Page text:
On the Road: 2016 Top Trends in Telematics and Fleet Management

23 November 2015
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On the Road: 2016 Top Trends in Telematics and Fleet Management Image Credit: Geotab

Telematics technology has come a long way since fleet managers first used those early GPS devices that sported external antennas about 10 years ago. Back then, data collection was limited to vehicle location, which was processed by an in-house IT infrastructure. Today, telematics devices gather a wealth of data on engine performance, fuel consumption, fault codes, driver identity and safety, all of which can be processed and analyzed in a cloud hosted environment. The introduction of application programming interfaces (APIs) and software development kits (SDKs) have expanded the use of telematics even further by opening the data to developers for integration with other business systems, such as invoicing, maintenance, route planning, risk management and safety compliance.

The overriding drivers in this industry are the need to improve productivity and accountability by measuring how a company is using its fleet. There is also a critical need for better safety measures to reduce the number of road accidents and human casualties, as well as improved efficiency to ease ever-increasing traffic congestion. It’s anticipated that 2016 will be another exciting year in telematics as new technologies add more value to how businesses measure and manage their fleets.


In 2016, telematics data will be mined and used for far more than tracking and tracing vehicles, or how to get from Point A to Point B. Telematics data can be extended beyond fleet management to other software systems in the company, thereby becoming a tool for optimizing entire business processes. A myriad of value-added business needs can be addressed. Telematics information collected from the field can be connected to accounting, payroll, driver training software, CRM or route planning systems, just to name a few. The integration of telematics data with other business systems creates a powerful business intelligence tool. More businesses are realizing that the value of telematics can be extended throughout their companies.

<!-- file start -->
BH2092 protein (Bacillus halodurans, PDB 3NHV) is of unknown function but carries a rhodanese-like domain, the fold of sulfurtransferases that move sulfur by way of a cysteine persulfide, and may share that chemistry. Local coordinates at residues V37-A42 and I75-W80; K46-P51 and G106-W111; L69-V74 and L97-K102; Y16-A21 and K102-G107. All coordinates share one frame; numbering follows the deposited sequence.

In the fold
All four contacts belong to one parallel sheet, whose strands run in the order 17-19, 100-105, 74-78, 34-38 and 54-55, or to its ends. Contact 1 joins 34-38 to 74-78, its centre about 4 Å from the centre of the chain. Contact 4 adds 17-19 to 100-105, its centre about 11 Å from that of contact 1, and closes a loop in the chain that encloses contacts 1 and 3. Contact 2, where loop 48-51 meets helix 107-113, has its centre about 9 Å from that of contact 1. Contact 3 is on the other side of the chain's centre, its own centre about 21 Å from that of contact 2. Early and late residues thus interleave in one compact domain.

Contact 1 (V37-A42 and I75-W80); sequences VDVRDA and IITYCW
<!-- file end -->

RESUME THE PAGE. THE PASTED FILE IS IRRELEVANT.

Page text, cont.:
There will be a lot of action in the connected vehicle space next year and a proliferation of driver applications that rely on in-vehicle connectivity. Vehicle connectivity enables telematics data to be processed and fed back not only to the fleet manager, but also to the drivers in real-time so that they can make informed decisions about their driving. For example, an app that adds weather information to route planning will help drivers avoid adverse, potentially dangerous, road conditions. Additionally, a driver training app can add real-time verbal feedback to drivers while they are behind the wheel to provide safer and more effective instruction. The key to encouraging the development of useful, relevant applications is simplicity. Telematics apps and the systems they run on need to work as simply as smartphones do with any app store. If an app is easy to use, drivers and fleet managers will take it on board.

Neil Cawse,


There’s no doubt that the best profession to be in over the next five years is IT security. For anyone who produces software, security is the biggest issue. As fleet management systems are increasingly software-based, telematics data security will become an even bigger challenge for fleet managers. It only takes one weak link in the chain, one API error, to cause a huge amount of problems. However, securing telematics networks and protecting telematics data does not have to be overwhelming. We’ve found that taking a simple, systematic and even common sense approach to securing telematics devices, data centers and software is the best way to protect data against malicious hacks. Adding more accountability into the software development process also tightens security in the telematics platform. In 2016, we expect to see more fleet managers adopt secure software development processes, impose stricter rules for authorizing who can access certain data, provide security training across their organizations and promote best practices for data security.